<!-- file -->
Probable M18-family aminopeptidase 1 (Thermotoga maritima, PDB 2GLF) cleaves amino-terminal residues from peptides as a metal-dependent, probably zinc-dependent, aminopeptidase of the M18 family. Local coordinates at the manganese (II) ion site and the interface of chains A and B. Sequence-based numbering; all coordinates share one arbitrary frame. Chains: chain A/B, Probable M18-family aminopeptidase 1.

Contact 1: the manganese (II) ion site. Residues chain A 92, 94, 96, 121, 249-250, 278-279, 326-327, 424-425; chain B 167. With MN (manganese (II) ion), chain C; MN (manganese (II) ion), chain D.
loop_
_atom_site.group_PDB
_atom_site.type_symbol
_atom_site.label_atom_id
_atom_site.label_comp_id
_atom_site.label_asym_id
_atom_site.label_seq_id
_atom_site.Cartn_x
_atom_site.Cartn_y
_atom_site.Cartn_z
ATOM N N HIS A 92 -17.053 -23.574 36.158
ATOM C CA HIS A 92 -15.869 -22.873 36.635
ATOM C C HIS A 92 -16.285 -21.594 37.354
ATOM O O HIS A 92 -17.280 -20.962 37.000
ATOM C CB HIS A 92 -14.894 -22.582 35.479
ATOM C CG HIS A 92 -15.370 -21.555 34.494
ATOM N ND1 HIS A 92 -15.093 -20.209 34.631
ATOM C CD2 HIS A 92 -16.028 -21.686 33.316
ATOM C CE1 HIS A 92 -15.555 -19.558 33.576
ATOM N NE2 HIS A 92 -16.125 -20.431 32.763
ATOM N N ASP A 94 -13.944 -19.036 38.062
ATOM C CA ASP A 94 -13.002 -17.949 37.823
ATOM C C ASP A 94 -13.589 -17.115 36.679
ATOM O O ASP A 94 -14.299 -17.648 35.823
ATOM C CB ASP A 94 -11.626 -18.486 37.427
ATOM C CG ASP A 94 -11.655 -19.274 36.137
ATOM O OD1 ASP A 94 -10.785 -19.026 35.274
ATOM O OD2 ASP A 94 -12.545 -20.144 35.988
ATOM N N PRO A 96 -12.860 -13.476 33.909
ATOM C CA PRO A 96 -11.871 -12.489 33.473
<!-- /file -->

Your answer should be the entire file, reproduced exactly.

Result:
Probable M18-family aminopeptidase 1 (Thermotoga maritima, PDB 2GLF) cleaves amino-terminal residues from peptides as a metal-dependent, probably zinc-dependent, aminopeptidase of the M18 family. Local coordinates at the manganese (II) ion site and the interface of chains A and B. Sequence-based numbering; all coordinates share one arbitrary frame. Chains: chain A/B, Probable M18-family aminopeptidase 1.

Contact 1: the manganese (II) ion site. Residues chain A 92, 94, 96, 121, 249-250, 278-279, 326-327, 424-425; chain B 167. With MN (manganese (II) ion), chain C; MN (manganese (II) ion), chain D.
loop_
_atom_site.group_PDB
_atom_site.type_symbol
_atom_site.label_atom_id
_atom_site.label_comp_id
_atom_site.label_asym_id
_atom_site.label_seq_id
_atom_site.Cartn_x
_atom_site.Cartn_y
_atom_site.Cartn_z
ATOM N N HIS A 92 -17.053 -23.574 36.158
ATOM C CA HIS A 92 -15.869 -22.873 36.635
ATOM C C HIS A 92 -16.285 -21.594 37.354
ATOM O O HIS A 92 -17.280 -20.962 37.000
ATOM C CB HIS A 92 -14.894 -22.582 35.479
ATOM C CG HIS A 92 -15.370 -21.555 34.494
ATOM N ND1 HIS A 92 -15.093 -20.209 34.631
ATOM C CD2 HIS A 92 -16.028 -21.686 33.316
ATOM C CE1 HIS A 92 -15.555 -19.558 33.576
ATOM N NE2 HIS A 92 -16.125 -20.431 32.763
ATOM N N ASP A 94 -13.944 -19.036 38.062
ATOM C CA ASP A 94 -13.002 -17.949 37.823
ATOM C C ASP A 94 -13.589 -17.115 36.679
ATOM O O ASP A 94 -14.299 -17.648 35.823
ATOM C CB ASP A 94 -11.626 -18.486 37.427
ATOM C CG ASP A 94 -11.655 -19.274 36.137
ATOM O OD1 ASP A 94 -10.785 -19.026 35.274
ATOM O OD2 ASP A 94 -12.545 -20.144 35.988
ATOM N N PRO A 96 -12.860 -13.476 33.909
ATOM C CA PRO A 96 -11.871 -12.489 33.473